The problem does not stop here. In some
sense everything is about something. For instance, the big toe on my left
foot is about the gravity that I must fight here on earth to remain standing
through my lectures. In fact, within the context of evolutionary theory,
we might be tempted to say that my left foot, with its prominent big toe,
is the embodiment of this aboutness. Is my left foot, as a result, a work
Danto resolves this conundrum with a fourth,
yet not explicitly so stated, criteria: "appropriate placement." An object
becomes a work of art, he says, if it derives its meaning/identity from
an appropriate art-critical or art-historical context. "What does
it mean to live in a world in which anything could be a work of art?
is to imagine what could be meant by the object if it were the vehicle
of an artistic statement." (xxix) The goal of the critic, Danto says, is
to furnish the reader with a thought they can bring with them into the
galleries so that they can become critics themselves, active viewers engaged
in discourse with the art. To this end, the goal of Danto's reviews for
The Nation are to describe a) what the artworks are about and b) how this
meaning is embodied by the work.
Consider Danto's essay on Bruce Nauman's
work series of works titled "PAY ATTENTION!" which are an example of what
Danto calls a "strike-proof game." This is a game whose rules (at least
within the context of the game) we cannot fail to obey. In baseball the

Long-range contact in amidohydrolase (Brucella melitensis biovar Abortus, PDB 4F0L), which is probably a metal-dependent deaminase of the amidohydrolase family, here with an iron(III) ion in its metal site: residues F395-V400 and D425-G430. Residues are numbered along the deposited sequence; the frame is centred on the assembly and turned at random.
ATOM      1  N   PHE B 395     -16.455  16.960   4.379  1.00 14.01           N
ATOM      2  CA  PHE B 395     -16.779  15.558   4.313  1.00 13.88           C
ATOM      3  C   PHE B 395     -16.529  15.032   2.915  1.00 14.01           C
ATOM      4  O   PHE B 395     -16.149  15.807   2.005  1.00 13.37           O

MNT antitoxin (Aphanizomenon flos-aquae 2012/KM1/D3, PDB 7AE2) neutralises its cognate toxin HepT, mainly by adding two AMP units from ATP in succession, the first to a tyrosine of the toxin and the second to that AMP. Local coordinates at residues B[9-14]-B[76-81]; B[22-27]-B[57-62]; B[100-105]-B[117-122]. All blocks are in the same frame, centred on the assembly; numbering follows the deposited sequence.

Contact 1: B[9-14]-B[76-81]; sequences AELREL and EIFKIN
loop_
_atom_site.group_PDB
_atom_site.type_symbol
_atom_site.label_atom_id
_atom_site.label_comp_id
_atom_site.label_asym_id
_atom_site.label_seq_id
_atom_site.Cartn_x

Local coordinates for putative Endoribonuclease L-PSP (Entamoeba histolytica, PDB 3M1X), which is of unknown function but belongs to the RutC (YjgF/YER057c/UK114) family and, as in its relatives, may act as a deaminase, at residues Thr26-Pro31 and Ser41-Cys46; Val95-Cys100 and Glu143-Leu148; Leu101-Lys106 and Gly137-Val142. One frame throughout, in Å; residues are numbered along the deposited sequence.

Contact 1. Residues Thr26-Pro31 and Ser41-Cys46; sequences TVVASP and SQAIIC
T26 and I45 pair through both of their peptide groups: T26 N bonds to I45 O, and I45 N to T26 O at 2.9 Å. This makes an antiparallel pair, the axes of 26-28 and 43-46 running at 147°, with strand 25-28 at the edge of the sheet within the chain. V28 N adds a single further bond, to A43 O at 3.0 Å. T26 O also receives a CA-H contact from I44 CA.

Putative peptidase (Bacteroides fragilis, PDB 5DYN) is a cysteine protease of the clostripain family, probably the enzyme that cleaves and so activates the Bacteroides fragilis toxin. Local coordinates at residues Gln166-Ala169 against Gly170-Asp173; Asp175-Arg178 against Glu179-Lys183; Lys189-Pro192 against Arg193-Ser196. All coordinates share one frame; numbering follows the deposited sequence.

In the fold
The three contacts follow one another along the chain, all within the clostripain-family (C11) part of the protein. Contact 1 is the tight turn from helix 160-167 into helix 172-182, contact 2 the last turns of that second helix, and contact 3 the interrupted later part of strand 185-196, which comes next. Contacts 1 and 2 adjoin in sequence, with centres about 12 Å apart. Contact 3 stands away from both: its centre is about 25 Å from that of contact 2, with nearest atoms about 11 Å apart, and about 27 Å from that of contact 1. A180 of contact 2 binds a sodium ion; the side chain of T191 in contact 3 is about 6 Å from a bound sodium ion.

manager can refuse to send a batter to the plate, thus refusing to play.
PAY ATTENTION! is not like this. The works mentioned are a collage and
a lithograph whose content is just the phrase "please pay attention please"
and "pay attention motherfuckers" respectively. The work engages the viewer
in a narrow discourse that he or she cannot avoid. This discourse is what
the work is about, and as a result, no matter what form the works in the
series take on, they embody their meaning.
Danto argues that PAY ATTENTION! is fairly
shallow. He sees it as about nothing more than this narrow discourse. I
am not sure that we have to agree with Danto on this point. I can imagine
that these works are about the implicit demand Danto attributes
to contemporary artworks -- that we take notice of them not as aesthetic
objects, but as the embodiment of a message. And I can imagine that the
content is itself a commentary on the tacit (or sometimes explicit) tone